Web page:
Masahiro Tanaka figures to be one of the most intriguing NPB exports if the Tohoku Rakuten Golden Eagles decide to post the star right-hander after the season.

It’s widely believed Tanaka will request to make the move to the major leagues, and that Rakuten will acquiesce, but there is a slight possibility there won’t be a posting system for him to use this year.

Negotiations concerning changes to the system have been ongoing since last year, but Sports Nippon is reporting that because the MLB’s focus has been so tied up in its ongoing drug scandal, a new agreement might not be in place in time for the 2013 offseason. The paper says the talks have been positive.

If a system is not agreed upon by the offseason, it would leave contracted NPB players like Tanaka without a clear path toward making the jump to the U.S. in the offseason.

“We are in negotiations right now. I’m afraid that that is all we can say at the moment,” Nobby Ito, NPB’s chief of International Baseball Operations told The Japan Times.

An MLB representative could not be reached for comment.

It was the MLB that reportedly wanted to tweak the system, which was signed into existence in 1998 in response to the problems raised in prior seasons by the moves of Hideo Nomo, Hideki Irabu and Alfonso Soriano from Japan to the majors, with their teams receiving nothing in return.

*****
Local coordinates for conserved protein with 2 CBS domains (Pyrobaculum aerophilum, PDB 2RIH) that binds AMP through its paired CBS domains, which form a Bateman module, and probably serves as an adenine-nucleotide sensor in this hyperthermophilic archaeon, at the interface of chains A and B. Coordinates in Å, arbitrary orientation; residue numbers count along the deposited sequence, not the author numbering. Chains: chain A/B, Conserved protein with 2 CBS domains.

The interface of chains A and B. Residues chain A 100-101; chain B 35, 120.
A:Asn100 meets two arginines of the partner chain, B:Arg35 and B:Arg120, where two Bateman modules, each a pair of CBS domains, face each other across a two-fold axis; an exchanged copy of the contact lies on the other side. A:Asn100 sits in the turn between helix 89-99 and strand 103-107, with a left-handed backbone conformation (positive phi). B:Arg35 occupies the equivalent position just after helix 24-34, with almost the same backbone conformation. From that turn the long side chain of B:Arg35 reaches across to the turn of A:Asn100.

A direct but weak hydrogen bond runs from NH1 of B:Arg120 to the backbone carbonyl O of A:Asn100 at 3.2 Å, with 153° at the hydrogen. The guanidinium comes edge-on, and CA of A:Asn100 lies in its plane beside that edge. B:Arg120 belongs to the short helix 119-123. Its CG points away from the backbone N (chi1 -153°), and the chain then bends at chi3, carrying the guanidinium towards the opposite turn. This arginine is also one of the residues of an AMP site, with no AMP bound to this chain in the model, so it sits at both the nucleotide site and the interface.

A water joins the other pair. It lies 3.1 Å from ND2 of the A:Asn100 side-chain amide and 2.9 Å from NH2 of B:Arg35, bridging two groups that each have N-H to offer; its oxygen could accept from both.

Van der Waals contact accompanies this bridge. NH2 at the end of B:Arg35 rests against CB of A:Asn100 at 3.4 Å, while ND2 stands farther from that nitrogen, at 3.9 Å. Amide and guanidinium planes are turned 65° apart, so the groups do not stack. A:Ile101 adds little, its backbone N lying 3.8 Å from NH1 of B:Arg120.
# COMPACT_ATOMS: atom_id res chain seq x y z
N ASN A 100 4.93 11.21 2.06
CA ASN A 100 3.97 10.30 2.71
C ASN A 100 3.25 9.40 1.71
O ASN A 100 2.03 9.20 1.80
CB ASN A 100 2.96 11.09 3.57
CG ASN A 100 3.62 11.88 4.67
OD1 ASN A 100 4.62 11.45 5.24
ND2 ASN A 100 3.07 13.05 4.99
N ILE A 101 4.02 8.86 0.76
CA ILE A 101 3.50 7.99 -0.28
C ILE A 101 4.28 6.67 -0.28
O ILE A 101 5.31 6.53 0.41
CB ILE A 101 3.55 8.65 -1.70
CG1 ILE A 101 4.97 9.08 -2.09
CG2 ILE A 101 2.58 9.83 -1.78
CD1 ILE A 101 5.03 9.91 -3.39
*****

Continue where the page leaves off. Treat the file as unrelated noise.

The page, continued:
The system is an expensive endeavour for MLB clubs, which must first pay a posting fee, decided through a blind bidding process, to a player’s NPB team, then sign him to a separate contract.

The Seattle Mariners got more than their money’s worth out of the over $27 million investment ($13 million posting fee and $14 million contract) spent on Ichiro Suzuki in 2000, and Yu Darvish is currently paying dividends for the Texas Rangers, who spent over $113 million ($51 million fee plus $62 million deal) to acquire him in 2012.

The New York Yankees, however, famously spent $46 million ($26 million fee, $20 million deal) on Kei Igawa in 2006, only to see him be a colossal bust.

Yahoo Sports reported last year that MLB was talking about turning the blind bidding process into an open auction, which might lower posting fees. Such a change would also likely result in players pocketing more money, something MLB and its union are said to favor.

While NPB teams would probably be happy to maintain the status quo, that is not seen as a hinderance in the talks.

“We are talking about things, including that right now,” Ito said.

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